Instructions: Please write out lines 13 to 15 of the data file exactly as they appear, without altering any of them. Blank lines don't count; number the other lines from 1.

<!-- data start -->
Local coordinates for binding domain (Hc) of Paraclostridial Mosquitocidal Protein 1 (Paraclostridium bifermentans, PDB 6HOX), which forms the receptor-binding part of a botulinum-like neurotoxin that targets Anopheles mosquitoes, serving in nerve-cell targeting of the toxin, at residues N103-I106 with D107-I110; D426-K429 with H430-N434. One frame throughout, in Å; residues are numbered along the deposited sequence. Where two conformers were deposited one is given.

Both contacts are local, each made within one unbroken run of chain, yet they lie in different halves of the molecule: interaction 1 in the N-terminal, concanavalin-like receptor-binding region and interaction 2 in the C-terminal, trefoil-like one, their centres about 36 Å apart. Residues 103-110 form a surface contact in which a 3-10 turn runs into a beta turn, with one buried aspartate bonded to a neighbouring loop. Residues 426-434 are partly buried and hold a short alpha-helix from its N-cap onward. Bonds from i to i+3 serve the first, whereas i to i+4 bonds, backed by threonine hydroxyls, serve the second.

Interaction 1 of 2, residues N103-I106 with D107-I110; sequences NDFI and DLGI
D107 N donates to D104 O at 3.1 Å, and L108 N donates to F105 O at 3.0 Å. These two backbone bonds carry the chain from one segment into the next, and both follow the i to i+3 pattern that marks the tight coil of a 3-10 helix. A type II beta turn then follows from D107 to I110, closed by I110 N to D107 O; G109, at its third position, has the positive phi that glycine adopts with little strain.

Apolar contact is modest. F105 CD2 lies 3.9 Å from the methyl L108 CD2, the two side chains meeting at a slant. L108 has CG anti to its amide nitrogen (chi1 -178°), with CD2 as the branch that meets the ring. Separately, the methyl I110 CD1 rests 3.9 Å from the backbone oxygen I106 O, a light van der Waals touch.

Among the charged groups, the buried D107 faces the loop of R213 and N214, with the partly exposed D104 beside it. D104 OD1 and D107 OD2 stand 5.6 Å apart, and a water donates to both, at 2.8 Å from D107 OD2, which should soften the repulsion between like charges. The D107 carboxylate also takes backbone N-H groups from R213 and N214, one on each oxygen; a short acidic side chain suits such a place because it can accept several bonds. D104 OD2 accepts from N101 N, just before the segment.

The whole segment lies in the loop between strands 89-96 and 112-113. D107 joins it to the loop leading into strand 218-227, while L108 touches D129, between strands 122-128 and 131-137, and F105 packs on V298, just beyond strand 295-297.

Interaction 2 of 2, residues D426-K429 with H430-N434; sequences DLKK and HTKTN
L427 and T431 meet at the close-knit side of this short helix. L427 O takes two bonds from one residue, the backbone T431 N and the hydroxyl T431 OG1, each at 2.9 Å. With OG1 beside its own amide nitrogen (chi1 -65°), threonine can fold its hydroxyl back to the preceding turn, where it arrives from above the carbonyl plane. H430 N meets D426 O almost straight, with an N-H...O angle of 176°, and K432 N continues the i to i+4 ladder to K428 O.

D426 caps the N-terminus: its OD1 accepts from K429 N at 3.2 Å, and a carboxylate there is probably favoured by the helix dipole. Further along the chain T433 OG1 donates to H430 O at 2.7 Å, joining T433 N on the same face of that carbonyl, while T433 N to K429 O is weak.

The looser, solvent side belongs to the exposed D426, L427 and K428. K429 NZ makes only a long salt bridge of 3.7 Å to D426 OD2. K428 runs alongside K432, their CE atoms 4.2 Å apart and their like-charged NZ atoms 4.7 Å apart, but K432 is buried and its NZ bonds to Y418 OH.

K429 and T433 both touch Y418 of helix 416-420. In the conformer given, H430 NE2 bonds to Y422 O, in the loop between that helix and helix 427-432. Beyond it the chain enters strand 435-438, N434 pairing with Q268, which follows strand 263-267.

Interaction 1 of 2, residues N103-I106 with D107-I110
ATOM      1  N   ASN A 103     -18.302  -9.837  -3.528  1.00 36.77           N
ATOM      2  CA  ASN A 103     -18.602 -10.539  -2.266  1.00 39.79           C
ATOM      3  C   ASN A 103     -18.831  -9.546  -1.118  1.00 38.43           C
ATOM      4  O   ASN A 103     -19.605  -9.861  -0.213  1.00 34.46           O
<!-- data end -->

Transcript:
Interaction 1 of 2, residues N103-I106 with D107-I110
ATOM      1  N   ASN A 103     -18.302  -9.837  -3.528  1.00 36.77           N
ATOM      2  CA  ASN A 103     -18.602 -10.539  -2.266  1.00 39.79           C